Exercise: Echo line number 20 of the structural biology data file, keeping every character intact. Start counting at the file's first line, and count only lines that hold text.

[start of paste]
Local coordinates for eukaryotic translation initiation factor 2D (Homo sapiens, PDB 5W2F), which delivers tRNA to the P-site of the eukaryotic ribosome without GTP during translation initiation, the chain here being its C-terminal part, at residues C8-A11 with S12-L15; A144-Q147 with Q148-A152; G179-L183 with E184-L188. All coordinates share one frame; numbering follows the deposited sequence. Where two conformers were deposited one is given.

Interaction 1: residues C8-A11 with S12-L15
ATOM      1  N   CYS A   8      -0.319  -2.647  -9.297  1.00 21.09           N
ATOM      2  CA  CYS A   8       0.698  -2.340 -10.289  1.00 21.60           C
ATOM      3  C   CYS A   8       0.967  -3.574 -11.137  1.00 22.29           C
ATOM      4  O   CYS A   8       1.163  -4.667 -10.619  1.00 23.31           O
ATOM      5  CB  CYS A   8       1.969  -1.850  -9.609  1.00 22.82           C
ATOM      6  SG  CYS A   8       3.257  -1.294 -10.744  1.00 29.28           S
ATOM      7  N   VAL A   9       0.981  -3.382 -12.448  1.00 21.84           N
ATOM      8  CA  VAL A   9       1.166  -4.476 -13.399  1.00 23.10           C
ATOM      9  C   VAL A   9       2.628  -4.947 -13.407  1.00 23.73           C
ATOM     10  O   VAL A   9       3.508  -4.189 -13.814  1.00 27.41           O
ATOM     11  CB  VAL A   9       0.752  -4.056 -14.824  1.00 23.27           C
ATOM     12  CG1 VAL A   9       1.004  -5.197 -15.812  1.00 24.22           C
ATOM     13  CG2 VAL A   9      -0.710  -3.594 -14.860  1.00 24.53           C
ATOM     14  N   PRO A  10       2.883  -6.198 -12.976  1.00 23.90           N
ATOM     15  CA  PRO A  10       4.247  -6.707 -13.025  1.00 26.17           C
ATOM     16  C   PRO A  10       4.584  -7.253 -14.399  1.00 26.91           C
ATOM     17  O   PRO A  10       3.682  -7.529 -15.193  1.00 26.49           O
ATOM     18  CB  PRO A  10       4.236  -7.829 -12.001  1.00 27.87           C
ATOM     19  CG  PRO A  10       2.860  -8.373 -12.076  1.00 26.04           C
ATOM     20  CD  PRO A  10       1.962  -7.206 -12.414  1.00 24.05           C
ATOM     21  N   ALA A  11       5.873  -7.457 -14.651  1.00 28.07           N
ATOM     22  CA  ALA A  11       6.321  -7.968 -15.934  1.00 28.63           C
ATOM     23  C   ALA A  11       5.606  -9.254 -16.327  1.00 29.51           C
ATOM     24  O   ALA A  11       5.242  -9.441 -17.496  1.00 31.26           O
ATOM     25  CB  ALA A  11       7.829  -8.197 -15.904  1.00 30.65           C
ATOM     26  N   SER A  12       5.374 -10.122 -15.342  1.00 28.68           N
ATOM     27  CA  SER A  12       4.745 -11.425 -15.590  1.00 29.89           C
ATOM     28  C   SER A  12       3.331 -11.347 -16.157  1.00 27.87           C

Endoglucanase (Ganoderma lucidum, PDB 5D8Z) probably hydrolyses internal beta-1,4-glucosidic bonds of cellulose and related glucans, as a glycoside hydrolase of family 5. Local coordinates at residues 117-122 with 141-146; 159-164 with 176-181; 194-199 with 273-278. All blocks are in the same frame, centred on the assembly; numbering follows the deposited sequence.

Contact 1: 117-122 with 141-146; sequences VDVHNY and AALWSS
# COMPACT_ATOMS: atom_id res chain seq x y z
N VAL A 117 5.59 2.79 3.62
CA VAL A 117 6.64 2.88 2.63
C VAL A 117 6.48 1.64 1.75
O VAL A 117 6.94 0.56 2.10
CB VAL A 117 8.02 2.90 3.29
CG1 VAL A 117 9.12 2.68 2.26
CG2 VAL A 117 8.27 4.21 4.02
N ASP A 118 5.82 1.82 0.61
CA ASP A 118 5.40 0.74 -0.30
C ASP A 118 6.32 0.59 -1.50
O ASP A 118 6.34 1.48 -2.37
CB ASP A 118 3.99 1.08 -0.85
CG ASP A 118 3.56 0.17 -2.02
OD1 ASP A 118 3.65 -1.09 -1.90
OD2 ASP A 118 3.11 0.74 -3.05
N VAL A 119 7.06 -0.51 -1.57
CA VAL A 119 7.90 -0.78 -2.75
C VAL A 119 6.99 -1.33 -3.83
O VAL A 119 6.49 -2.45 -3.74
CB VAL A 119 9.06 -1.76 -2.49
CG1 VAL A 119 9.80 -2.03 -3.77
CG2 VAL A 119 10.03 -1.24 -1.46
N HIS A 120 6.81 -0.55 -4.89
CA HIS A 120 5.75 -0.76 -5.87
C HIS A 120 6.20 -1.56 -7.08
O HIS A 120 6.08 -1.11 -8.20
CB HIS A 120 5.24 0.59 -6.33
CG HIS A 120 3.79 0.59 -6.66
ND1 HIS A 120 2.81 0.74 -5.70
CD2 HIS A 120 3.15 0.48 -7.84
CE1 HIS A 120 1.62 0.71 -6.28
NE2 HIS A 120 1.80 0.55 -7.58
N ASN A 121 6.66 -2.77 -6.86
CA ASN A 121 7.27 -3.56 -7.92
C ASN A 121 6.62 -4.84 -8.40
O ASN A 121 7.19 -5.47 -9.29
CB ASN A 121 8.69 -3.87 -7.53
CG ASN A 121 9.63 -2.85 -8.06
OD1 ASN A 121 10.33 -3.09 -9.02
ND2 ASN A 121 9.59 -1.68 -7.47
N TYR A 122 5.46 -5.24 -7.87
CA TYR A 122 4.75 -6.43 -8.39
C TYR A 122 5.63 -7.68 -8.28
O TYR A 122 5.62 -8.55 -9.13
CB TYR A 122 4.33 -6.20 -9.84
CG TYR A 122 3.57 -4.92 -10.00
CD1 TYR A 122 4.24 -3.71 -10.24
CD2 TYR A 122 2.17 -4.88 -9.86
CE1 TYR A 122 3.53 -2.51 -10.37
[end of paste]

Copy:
ATOM     18  CB  PRO A  10       4.236  -7.829 -12.001  1.00 27.87           C